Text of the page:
• paleness of the skin, especially of the face (pallor)
  • recurrent ear infections, colds
  • allergy’s, hay fever, skin reactions
  • hyperreactivity, dermatografy
  • headache, migraine
  • easy bruising
  • anaemia
  • inability to climb in a rope, a climbing rack, the flying rings
  • abdominal pain in the upper left
  • convulsions
  • in summer the shin is yellowish brown, golden Braun
  • have a bad set of teeth
  • hypermobility of the joints
  • "growing" pains, especially of the knee (left)
  • changes in handwriting
  • white marks on the nails
  • sensitivity to sunlight
  • loss of appetite
  • stretch marks on the skin
  • sweetish breath odour
  • constipation but more often a excessive stool mucus with bloating
  • light coloured stool
  • learning and behavioural problems

 

The HPL combines with pyridoxal-5-phosphate to form a stable base, which is excreted in the urine complexes with zinc or other minerals like manganese. Pyridoxal-5-phosphate plays an important role in the formation of niacinamide (sometimes called vitamin B3) from tryptophan, and also picolinic acid from tryptophan. Zinc is required for the conversion of pyridoxine to pyridoxal-5-phosphate. Picolinic acid plays a role in the uptake of minerals like zinc, chromium, manganese and magnesium. Here an important downward spiral starts.

 

Humans with (pseudo) pellagra, porphyria (MacSweeney, 1975) and HPU, which exhibit similar characteristics, all have high serum copper levels.

The loss of vitamin B6 by the complexing of HPL with pyridoxal-5-phosphate and zinc would explain partially the increased vitamin B6 requirement found in pellagra patients. Vitamin B6 is required in the conversion of tryptophan into niacin, and a deficiency of vitamin B6 would interfere with the maintenance of the niacin levels in the body.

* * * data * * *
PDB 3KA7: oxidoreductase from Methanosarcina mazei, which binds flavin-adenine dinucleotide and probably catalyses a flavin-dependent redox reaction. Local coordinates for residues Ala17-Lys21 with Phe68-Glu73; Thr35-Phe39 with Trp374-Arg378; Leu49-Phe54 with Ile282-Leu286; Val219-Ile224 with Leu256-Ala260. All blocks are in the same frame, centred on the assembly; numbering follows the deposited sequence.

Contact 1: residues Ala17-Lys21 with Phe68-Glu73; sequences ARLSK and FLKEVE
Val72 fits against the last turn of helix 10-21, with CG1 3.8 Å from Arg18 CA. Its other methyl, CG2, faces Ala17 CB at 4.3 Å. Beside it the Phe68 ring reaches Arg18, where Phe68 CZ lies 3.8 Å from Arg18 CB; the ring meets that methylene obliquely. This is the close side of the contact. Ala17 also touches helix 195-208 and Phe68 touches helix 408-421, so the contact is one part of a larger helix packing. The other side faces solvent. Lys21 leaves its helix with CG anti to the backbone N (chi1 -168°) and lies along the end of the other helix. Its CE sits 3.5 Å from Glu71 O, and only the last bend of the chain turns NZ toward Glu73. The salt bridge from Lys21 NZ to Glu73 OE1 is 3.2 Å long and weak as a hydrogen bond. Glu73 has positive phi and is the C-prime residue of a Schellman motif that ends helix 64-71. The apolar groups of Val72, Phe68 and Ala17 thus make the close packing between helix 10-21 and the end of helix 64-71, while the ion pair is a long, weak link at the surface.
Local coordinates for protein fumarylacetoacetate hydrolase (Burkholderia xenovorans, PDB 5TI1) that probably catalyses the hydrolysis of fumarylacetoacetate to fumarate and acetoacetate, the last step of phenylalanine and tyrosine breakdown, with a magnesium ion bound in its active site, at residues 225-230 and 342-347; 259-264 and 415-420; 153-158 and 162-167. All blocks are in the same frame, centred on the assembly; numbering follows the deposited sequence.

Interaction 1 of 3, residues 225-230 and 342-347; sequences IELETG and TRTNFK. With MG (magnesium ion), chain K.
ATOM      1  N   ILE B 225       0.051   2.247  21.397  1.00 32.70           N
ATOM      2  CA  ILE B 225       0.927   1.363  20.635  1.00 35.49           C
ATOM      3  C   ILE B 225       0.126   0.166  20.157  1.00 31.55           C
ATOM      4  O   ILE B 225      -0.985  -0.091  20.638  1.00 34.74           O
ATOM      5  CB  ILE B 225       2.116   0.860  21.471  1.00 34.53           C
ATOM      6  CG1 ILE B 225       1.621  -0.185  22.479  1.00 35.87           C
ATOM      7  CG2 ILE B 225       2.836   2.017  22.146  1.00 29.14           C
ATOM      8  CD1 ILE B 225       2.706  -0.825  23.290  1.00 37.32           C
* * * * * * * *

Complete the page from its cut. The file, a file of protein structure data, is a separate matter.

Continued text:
Zinc added to the diet accelerates healing of wounds because zinc has an effect on collagen synthesis and other aspect of collagen metabolism (Prasad and Oberleas, 1976). Copper on its hand is involved in the structural integrity of bone collagen. These factors assume importance in the skin changes of the pellagra, schizophrenia and HPU patients.

 

Tension, anxiety and depression in adult HPU patients are caused by the secondary deficiency of vitamin B3 (niacinamide). Of thirty patients with severe HPU which besides pyridoxal-5-phosphate and zinc also got niacinamide ten were free of these complaints within a month. Another eight patients recovered in two months. In healthy people 1.5% of tryptophan is converted to niacinamide. One milligram vitamin B3 is made out of 60 mg tryptophan. In HPU patients this conversion is much lower. It is known that women pregnant in there last three months have a much higher conversion rate.

 

  • Low levels of vitamin B3 are closely linked with high cholesterol and low levels of high density lipoprotein (HDL) cholesterol. Cardiovascular disease is commonly in family’s with HPU. Probably there is a connection with cancer to. Cancer is much more common in family’s with HPU to. The National Coronary Study showed that vitamin B3 not only decreased the mortality rate with 11% by cardiovascular disease but also by cancer. Especially HPU children with learning and behavioural disorders show decreased levels of vitamin B3.

 

Histamine levels

Because copper activates MAO and DAO enzymes the histamine level normally is very low in HPU-children. This low levels gives rise to new complaints. Although the children looks healthy they are often overstimulated, hyperactive, depressive and have a high threshold for pain. Because of their insomnia they turn night into day.

Literature

Irving, D.G. and D.L. Wilson (1976) Porphyrins in Human Diseases. Karger, Basel.

Kamsteeg, J. Kryptopyrroluria: vrouwenkwaaltjes zijn echt niet altijd psychisch, KEAC, Weert 61 pp.

MacSweeney, D.A. (1975) Lancet 2:510.

Pfeiffer, C.C. (1987) Mental Illness and Schizophrenia. Thorsons Pub. Group, Wellingborough.

Prasad, A.S. and D. Oberleas (1976) Trace Elements in Human Health and Disease. Vol. I. Academic Press, New York.